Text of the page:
Where Scarlett Johansson Found Inspiration For Her Vivacious Jojo Rabbit Character

Rosie rides bikes with Jojo in Jojo Rabbit

Given that it’s set in Germany during World War II, Taika Waititi’s Jojo Rabbit has a lot of misery floating around its setting’s atmosphere, but Scarlett Johansson’s Rosie exists as a sharp contrast to that palpable depression. Working to be the best mom that she can be during a time of extreme conflict, she constantly maintains a cheery disposition, and treats life and her time with her son, Roman Griffin Davis’ Jojo, like she is performing on a vaudeville stage.

It’s a fascinating and wonderful performance, and as I recently learned sitting down with Scarlett Johansson at the Los Angeles press day for Jojo Rabbit, what we see on screen was a result of a lot of deep character work that saw the actor sit down with the movie’s writer and director to discover exactly who Rosie is. Said Johansson,

[Taika Waititi and I] talked a lot about what Rosie's life was before, because she's a very vivacious person I really wanted her to feel like she was in the middle of her life when this war starts and these atrocities occur - like everyone. We wanted her to feel like she had a purpose beyond this.

Watching the movie, you understand that part of Rosie’s energy comes from her desire to protect her child from the horrors of the world – show him that there’s more shades to life than desolation and hate – but even beyond seeing her through Jojo’s eyes it’s intriguing to consider what it says about her as a person. The on-going war doesn’t change who she is as a person, and that was material Scarlett Johansson could dig into beyond what’s featured in the pages of the Jojo Rabbit script.

Of course, it’s also clear that Rosie is a good person on beyond her loving behavior as a mother. In fact, it is an act of goodness performed by her that motivates the central plot of the film: while her young son is training in a Hitler Youth camp, and has Adolf Hitler (Taika Waititi) as an imaginary friend, she is secretly operating as a part of a resistance against the Nazis in Germany, and has provided shelter to a young Jewish girl named Elsa (Thomasin McKenzie) in her home.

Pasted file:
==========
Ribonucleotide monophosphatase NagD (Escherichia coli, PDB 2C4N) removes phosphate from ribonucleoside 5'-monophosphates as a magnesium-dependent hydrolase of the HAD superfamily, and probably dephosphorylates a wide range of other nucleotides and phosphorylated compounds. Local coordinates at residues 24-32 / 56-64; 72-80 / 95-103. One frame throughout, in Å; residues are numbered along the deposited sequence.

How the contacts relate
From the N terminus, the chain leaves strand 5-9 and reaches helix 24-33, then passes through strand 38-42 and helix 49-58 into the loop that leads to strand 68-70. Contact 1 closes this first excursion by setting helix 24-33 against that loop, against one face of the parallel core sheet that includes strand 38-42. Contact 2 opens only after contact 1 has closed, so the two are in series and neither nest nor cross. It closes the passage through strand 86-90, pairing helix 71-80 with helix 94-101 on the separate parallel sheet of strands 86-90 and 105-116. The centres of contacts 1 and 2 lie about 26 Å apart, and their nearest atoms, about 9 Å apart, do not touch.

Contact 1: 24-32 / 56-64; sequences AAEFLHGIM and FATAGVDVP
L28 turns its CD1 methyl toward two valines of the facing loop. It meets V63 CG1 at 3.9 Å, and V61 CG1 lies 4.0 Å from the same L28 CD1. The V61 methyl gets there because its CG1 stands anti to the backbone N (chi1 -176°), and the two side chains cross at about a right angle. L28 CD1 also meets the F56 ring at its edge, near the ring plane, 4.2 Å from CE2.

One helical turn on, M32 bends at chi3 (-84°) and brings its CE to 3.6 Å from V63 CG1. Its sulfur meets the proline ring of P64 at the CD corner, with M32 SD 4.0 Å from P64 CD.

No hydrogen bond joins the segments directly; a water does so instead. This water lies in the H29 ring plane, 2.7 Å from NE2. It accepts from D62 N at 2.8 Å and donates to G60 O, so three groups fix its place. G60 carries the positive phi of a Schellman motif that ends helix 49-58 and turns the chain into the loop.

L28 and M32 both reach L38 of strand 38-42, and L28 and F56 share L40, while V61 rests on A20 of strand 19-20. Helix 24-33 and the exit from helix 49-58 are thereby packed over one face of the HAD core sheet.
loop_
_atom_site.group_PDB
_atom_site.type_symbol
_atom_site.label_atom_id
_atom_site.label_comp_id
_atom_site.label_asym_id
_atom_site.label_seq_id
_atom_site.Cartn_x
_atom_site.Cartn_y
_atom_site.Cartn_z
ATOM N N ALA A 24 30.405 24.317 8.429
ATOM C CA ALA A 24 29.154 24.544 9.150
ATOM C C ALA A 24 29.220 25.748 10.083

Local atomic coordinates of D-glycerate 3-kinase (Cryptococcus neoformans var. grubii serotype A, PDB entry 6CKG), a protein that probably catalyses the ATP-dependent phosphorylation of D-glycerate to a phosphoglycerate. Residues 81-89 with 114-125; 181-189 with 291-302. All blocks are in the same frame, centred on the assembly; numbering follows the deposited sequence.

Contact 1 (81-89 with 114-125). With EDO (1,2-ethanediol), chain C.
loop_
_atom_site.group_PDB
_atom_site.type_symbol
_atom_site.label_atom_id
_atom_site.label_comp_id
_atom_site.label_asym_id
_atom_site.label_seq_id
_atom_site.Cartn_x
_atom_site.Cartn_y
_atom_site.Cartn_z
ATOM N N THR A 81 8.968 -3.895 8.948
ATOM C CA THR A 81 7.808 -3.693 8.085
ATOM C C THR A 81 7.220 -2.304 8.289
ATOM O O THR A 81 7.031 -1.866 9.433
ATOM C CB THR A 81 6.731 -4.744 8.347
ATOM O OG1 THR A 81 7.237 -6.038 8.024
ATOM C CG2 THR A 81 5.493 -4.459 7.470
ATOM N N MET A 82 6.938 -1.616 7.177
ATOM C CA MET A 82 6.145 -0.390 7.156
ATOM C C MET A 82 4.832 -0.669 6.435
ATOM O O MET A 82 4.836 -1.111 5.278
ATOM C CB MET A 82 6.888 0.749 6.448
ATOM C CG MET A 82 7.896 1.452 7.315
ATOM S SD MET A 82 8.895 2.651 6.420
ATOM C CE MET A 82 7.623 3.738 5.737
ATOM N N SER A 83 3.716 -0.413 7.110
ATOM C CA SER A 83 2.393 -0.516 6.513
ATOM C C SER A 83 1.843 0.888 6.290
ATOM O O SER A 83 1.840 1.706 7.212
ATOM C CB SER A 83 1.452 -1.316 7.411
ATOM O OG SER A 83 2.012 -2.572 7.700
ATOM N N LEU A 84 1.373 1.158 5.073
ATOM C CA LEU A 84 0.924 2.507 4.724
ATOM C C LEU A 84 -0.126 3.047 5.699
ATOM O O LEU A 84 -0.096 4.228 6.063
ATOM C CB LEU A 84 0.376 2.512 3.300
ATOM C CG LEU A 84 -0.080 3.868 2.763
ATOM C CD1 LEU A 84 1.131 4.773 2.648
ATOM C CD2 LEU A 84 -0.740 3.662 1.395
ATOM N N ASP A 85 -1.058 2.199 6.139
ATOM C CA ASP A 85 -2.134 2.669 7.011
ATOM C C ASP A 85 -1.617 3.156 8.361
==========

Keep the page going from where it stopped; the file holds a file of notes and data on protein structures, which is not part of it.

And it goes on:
As far as references for the character, Scarlett Johansson noted that vaudeville and its performers were certainly a part of the equation, but also the free-spirited cabaret singer protagonist of Christopher Isherwood novels:

I kind of imagined her as like sort of a Sally Bowles kind of character, that she was into vaudeville, as you said, and lived a really fancy life, an interesting Bohemian life in Paris. She shares a little bit of that with Elsa.

Rosie is really a wonderful extension of what makes Jojo Rabbit so excellent as a whole, which is in its ability to balance tone. The movie can be remarkably silly in one scene, but then the next allows the reality of the world seep in, and it has the effect of pushing you into the back of your seat.

This too was part of Scarlett Johansson’s discussion of Rosie and her approach to the character, the actor explaining,

I think that actually brings a weight to the story, because you see that these characters are people outside of what's going on. She has a lot of light and life in her.

You can watch Scarlett Johansson talk about her study of the exciting life and times of Rosie Betzler by clicking play on the video below:

In addition to the aforementioned Scarlett Johansson, Roman Griffin Davis, Thomasin McKenzie, and Taika Waititi, Jojo Rabbit also stars Sam Rockwell, Alfie Allen, and Stephen Merchant, and I had the chance to sit down all of them this past weekend. Be sure to stay tuned here on CinemaBlend for more from these interviews, and check out the film in theaters starting this Friday, October 18th.

Eric Eisenberg
Assistant Managing Editor

NJ native who calls LA home and lives in a Dreamatorium. A decade-plus CinemaBlend veteran who is endlessly enthusiastic about the career he’s dreamt of since seventh grade.